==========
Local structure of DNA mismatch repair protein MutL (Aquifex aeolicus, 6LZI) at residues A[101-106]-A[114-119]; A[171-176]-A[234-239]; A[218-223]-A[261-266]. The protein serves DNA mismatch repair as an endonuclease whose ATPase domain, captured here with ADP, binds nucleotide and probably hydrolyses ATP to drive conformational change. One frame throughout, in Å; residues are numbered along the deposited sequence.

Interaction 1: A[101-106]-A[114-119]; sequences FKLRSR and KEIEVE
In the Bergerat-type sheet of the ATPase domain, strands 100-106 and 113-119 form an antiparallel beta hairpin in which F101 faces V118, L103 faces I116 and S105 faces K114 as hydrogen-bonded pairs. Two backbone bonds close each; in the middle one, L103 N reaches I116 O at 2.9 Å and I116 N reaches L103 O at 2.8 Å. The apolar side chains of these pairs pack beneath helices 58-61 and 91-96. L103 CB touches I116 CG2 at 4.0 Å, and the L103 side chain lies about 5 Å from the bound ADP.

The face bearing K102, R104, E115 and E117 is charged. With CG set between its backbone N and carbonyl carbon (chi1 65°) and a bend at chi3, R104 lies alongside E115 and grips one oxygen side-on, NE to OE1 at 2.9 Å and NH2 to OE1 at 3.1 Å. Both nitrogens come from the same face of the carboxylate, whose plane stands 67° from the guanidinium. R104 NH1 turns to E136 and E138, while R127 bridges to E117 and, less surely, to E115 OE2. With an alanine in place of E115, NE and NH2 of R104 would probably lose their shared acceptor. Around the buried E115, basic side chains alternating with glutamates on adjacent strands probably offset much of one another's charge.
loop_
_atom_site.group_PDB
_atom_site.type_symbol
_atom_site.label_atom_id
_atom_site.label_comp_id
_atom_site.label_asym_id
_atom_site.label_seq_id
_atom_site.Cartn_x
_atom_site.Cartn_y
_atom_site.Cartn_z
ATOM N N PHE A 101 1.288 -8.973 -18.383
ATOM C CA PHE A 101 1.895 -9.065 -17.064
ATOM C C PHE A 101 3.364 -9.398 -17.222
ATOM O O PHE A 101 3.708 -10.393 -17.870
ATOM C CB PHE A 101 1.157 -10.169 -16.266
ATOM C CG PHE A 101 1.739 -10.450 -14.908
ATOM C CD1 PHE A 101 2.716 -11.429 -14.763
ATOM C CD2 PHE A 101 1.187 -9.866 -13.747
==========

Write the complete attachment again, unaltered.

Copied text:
Local structure of DNA mismatch repair protein MutL (Aquifex aeolicus, 6LZI) at residues A[101-106]-A[114-119]; A[171-176]-A[234-239]; A[218-223]-A[261-266]. The protein serves DNA mismatch repair as an endonuclease whose ATPase domain, captured here with ADP, binds nucleotide and probably hydrolyses ATP to drive conformational change. One frame throughout, in Å; residues are numbered along the deposited sequence.

Interaction 1: A[101-106]-A[114-119]; sequences FKLRSR and KEIEVE
In the Bergerat-type sheet of the ATPase domain, strands 100-106 and 113-119 form an antiparallel beta hairpin in which F101 faces V118, L103 faces I116 and S105 faces K114 as hydrogen-bonded pairs. Two backbone bonds close each; in the middle one, L103 N reaches I116 O at 2.9 Å and I116 N reaches L103 O at 2.8 Å. The apolar side chains of these pairs pack beneath helices 58-61 and 91-96. L103 CB touches I116 CG2 at 4.0 Å, and the L103 side chain lies about 5 Å from the bound ADP.

The face bearing K102, R104, E115 and E117 is charged. With CG set between its backbone N and carbonyl carbon (chi1 65°) and a bend at chi3, R104 lies alongside E115 and grips one oxygen side-on, NE to OE1 at 2.9 Å and NH2 to OE1 at 3.1 Å. Both nitrogens come from the same face of the carboxylate, whose plane stands 67° from the guanidinium. R104 NH1 turns to E136 and E138, while R127 bridges to E117 and, less surely, to E115 OE2. With an alanine in place of E115, NE and NH2 of R104 would probably lose their shared acceptor. Around the buried E115, basic side chains alternating with glutamates on adjacent strands probably offset much of one another's charge.
loop_
_atom_site.group_PDB
_atom_site.type_symbol
_atom_site.label_atom_id
_atom_site.label_comp_id
_atom_site.label_asym_id
_atom_site.label_seq_id
_atom_site.Cartn_x
_atom_site.Cartn_y
_atom_site.Cartn_z
ATOM N N PHE A 101 1.288 -8.973 -18.383
ATOM C CA PHE A 101 1.895 -9.065 -17.064
ATOM C C PHE A 101 3.364 -9.398 -17.222
ATOM O O PHE A 101 3.708 -10.393 -17.870
ATOM C CB PHE A 101 1.157 -10.169 -16.266
ATOM C CG PHE A 101 1.739 -10.450 -14.908
ATOM C CD1 PHE A 101 2.716 -11.429 -14.763
ATOM C CD2 PHE A 101 1.187 -9.866 -13.747